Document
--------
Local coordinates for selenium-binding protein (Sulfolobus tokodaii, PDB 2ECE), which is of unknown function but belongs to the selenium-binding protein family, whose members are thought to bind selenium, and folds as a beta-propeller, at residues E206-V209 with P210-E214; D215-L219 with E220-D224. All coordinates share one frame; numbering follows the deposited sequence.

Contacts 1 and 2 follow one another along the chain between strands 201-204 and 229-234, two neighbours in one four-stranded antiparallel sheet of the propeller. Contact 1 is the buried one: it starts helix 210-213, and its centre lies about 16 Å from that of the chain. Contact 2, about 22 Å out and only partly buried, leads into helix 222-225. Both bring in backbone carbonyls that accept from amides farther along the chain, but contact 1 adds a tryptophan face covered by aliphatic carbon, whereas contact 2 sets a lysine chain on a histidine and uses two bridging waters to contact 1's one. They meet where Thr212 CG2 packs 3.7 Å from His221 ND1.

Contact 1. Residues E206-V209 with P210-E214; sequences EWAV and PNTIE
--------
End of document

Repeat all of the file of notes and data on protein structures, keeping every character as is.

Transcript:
Local coordinates for selenium-binding protein (Sulfolobus tokodaii, PDB 2ECE), which is of unknown function but belongs to the selenium-binding protein family, whose members are thought to bind selenium, and folds as a beta-propeller, at residues E206-V209 with P210-E214; D215-L219 with E220-D224. All coordinates share one frame; numbering follows the deposited sequence.

Contacts 1 and 2 follow one another along the chain between strands 201-204 and 229-234, two neighbours in one four-stranded antiparallel sheet of the propeller. Contact 1 is the buried one: it starts helix 210-213, and its centre lies about 16 Å from that of the chain. Contact 2, about 22 Å out and only partly buried, leads into helix 222-225. Both bring in backbone carbonyls that accept from amides farther along the chain, but contact 1 adds a tryptophan face covered by aliphatic carbon, whereas contact 2 sets a lysine chain on a histidine and uses two bridging waters to contact 1's one. They meet where Thr212 CG2 packs 3.7 Å from His221 ND1.

Contact 1. Residues E206-V209 with P210-E214; sequences EWAV and PNTIE